In the 1970s few offered a more fundamental challenge to traditional masculinity than David Bowie, a musical career described in these and other broader social and cultural terms in Simon Critchley's short book Bowie. Or towards the end of that same decade the challenge by some in Punk to femininity too, most notably from the all-girl band The Slits, their tale superbly retold by Viv Albertine in her autobiographical Clothes, Music, Boys.Sarah Boseley's The Shape We're Inis a convincing case-study in the central importance of food to all our lives.
Hack Attack by Nick Davies is written like a thriller by the journalist more responsible than any other for bringing Murdoch's corrupt empire to its knees. Jimy Savile's posthumous unmasking as quite possibly the biggest sex criminal Britain has ever known is chronicled by Dan Davies in his In Plain Sight.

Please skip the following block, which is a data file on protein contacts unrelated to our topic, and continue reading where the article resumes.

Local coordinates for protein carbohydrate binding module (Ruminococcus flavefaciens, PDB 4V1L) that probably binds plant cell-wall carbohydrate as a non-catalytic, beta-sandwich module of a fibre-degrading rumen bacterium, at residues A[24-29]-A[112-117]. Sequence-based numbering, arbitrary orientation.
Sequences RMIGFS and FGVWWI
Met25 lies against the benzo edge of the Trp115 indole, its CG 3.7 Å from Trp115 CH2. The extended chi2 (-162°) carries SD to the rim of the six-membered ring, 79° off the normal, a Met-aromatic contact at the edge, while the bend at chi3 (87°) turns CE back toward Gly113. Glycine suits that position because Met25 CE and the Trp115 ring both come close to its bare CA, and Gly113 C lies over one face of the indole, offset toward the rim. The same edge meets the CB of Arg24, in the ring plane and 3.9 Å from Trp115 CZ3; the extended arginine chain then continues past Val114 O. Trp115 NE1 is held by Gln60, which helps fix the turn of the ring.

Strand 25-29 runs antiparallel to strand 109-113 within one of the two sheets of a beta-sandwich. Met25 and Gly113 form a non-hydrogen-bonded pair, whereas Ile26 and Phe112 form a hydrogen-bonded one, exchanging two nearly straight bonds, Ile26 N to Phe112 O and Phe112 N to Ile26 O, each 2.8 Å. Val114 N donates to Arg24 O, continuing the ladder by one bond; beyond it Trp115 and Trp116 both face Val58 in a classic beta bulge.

Roddy Doyle's Two More Pints uses the ingenious device of pub conversational dialogue to record and explore popular disengagement with the mainstream. Joseph O'Connor's The Thrill of It All has an eye, and ear, for music culture that few of even the best rock journalists can match.
The recent National Theatre stage production of the children's book Emil and the Detectives made abundantly clear the anti-fascist context, and commitment, of the book and its author, Erich Kastner. Pushkin Press have reissued two of Erich's lesser known books, a treasure-trove of childhood reading. Or for a more modern treat Roddy Doyle's
Good Ideas.reveals why the author, Michael Rosen, cares so much about the miseducation of so many children.
My book of the quarter? Hope by Nick Lowles is an uplifting account of the epic, and ultimatelly successful campaign to defeat Nick Griffin's Brtish National Party. Political reportage, superb photography, practical advice framed by experience, this is a book to inspire.